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A joint speech follows the same etiquette principles as a groom speech.
1 – THANK YOUS: Make sure you thank…
Of course, there may be others you want to mention (children from previous relationships?) but resist the urge to read out half the guest list. Nothing kills off a speech quicker than a tedious thank you list, esp if you’re one of the few guests who doesn’t get a mention.
With each of the thanks, one of you should lead it and the other throw in a comedy line at the end. Of course with the parents, it’s worth you both paying a tribute to each (always good to keep in with the in-laws).
2 – GIFTS: If you’re planning on giving thank you gifts to any of the wedding party we recommend giving them personally earlier in the day so the process doesn’t disrupt the flow of your speech and the guests aren’t tempted to start checking their WhatsApp messages.
3 – THE DEARLY DEPARTED: Any mentions of the dearly departed should be kept till near the end of the speech. Read our guide to toasting absent loved ones.
Right, this needs to be fun. Get a bottle of wine, a big sheet of paper and have, what they referred to in the ’90s as, a ‘brainstorm’. Think about…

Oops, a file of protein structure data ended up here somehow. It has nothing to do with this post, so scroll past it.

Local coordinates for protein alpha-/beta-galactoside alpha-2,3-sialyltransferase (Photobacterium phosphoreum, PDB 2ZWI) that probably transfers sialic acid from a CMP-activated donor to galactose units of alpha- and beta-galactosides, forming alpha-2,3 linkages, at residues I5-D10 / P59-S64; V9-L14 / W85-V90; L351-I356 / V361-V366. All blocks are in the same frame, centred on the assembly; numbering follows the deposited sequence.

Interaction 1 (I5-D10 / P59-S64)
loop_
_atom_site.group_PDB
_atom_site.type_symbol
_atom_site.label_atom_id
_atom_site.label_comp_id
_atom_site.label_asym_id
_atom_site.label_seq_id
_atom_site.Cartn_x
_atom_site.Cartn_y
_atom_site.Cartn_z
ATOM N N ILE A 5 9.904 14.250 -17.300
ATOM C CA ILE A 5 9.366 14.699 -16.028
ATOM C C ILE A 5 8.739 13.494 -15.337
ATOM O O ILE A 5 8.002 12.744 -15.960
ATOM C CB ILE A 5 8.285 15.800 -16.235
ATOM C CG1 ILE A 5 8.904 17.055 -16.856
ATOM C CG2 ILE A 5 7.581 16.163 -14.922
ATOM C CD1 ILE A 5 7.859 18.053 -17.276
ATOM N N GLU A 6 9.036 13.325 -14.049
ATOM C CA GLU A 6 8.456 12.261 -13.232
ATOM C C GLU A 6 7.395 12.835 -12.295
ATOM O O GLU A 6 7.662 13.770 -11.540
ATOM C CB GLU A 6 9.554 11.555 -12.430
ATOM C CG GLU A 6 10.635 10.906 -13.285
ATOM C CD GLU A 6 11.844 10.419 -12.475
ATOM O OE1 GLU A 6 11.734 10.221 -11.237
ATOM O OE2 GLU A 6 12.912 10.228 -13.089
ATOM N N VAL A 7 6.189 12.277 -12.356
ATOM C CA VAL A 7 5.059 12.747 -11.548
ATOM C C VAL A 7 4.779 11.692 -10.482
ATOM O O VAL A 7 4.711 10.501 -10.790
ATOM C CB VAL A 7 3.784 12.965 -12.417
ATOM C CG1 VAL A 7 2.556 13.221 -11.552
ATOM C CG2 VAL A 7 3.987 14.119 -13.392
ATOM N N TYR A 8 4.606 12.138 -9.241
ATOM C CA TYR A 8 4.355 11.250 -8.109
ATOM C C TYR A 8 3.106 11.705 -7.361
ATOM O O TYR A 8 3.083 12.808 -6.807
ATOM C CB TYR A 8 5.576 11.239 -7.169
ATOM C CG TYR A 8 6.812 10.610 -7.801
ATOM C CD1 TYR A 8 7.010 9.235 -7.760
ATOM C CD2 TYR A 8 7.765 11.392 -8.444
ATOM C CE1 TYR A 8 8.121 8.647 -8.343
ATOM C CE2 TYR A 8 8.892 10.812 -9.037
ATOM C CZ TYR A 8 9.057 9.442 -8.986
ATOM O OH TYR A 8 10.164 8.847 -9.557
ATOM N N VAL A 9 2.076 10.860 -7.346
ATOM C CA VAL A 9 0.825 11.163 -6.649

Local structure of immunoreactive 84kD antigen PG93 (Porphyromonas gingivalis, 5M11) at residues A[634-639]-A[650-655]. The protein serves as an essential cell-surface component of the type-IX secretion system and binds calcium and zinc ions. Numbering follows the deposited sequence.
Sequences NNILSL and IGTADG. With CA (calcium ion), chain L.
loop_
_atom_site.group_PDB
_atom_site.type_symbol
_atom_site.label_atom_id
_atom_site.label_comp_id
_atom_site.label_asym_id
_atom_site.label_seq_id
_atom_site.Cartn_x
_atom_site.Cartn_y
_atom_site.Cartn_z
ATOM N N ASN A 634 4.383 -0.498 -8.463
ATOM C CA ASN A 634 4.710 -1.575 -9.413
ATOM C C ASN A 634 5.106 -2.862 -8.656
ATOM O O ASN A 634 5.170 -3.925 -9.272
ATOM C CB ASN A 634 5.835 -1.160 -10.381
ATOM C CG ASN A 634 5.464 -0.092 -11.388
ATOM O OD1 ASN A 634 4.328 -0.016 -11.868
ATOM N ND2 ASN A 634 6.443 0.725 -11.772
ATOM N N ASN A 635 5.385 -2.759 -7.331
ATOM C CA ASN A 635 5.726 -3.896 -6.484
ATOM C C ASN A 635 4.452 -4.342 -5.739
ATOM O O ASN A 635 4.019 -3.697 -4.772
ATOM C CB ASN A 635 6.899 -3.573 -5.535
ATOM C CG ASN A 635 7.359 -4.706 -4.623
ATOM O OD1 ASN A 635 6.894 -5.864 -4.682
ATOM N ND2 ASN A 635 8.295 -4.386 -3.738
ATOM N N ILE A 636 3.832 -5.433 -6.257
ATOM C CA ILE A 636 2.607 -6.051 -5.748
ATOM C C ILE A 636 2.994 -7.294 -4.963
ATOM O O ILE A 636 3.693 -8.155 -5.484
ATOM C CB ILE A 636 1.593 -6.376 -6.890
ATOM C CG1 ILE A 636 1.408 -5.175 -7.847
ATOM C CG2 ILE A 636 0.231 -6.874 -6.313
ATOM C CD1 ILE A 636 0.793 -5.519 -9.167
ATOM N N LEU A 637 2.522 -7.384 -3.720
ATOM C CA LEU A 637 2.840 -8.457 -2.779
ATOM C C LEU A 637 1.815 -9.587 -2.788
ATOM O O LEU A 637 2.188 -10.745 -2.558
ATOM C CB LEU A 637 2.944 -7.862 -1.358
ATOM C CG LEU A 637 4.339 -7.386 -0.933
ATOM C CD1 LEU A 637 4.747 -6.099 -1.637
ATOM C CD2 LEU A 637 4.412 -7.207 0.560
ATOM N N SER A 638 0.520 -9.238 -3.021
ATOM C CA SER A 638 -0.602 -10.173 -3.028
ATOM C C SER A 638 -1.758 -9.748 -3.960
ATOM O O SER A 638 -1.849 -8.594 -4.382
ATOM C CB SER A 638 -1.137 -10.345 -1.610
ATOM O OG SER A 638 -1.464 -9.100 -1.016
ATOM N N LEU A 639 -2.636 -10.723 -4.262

First rule, don’t start with the thank yous. Get on with the story first, leave the thank yous till the end.
Then think of the narrative hook that will hold all your random anecdotes and ‘to dos’ together.
Let’s say you both happen to be teachers; your theme might be ‘the lessons you’ve learnt from each other’. Your structure might look something like this…
Yep, this is the hard bit, and may or may not prove to be your toughest relationship challenge to date. You thought table planning was tricky?! Nothing compared to writing a joint speech. So our advice? Avoid it!
Yes, we suggest one of you write the first draft, and the other one improves it. Even this will require some negotiation but at least you won’t be debating words as you write.
Divide the speech, so you each have small sections to deliver (2 – 6 sentences) and alternate throughout. You want to establish a clear flow and support each other’s narrative… e.g.
Like all good comedy duos, you need to work together and try to deliver comedy ‘ad libs’. If your relationship dynamic lends itself, one of you can play the straight man and the other the fall guy. Play with what you got.
Keep the joint speech a surprise – Guests will love it
Make the thanks yous meaningful – Don’t just talk about what people have contributed to the wedding, thank them for what they’ve contributed to your life (even if it is just an appreciation on malt whiskeys).
Make the toast unique – even if it’s just ‘a lifetime of dancing on tables’.
Talk slower than feels natural – It’s what those authoritative people do to make themselves seem more intelligent
Don’t thank the caterers, the venue, people who have travelled far etc – It’s unnecessary.
Don’t resort to clichés – Yes you can thank your in-laws for ‘raising such a wonderful daughter’ but try to make it personal too. Thank your mother in law for the extra inch added to your waistline since you first sampled her Yorkshire Puddings.
Don’t talk over laughter -You’ve worked hard for those laughs – don’t rush them. Always wait until your guests have settled down before continuing with your speech.
Don’t forget to interact – Smile, roll your eyes, look at each other; remember you’re a double act
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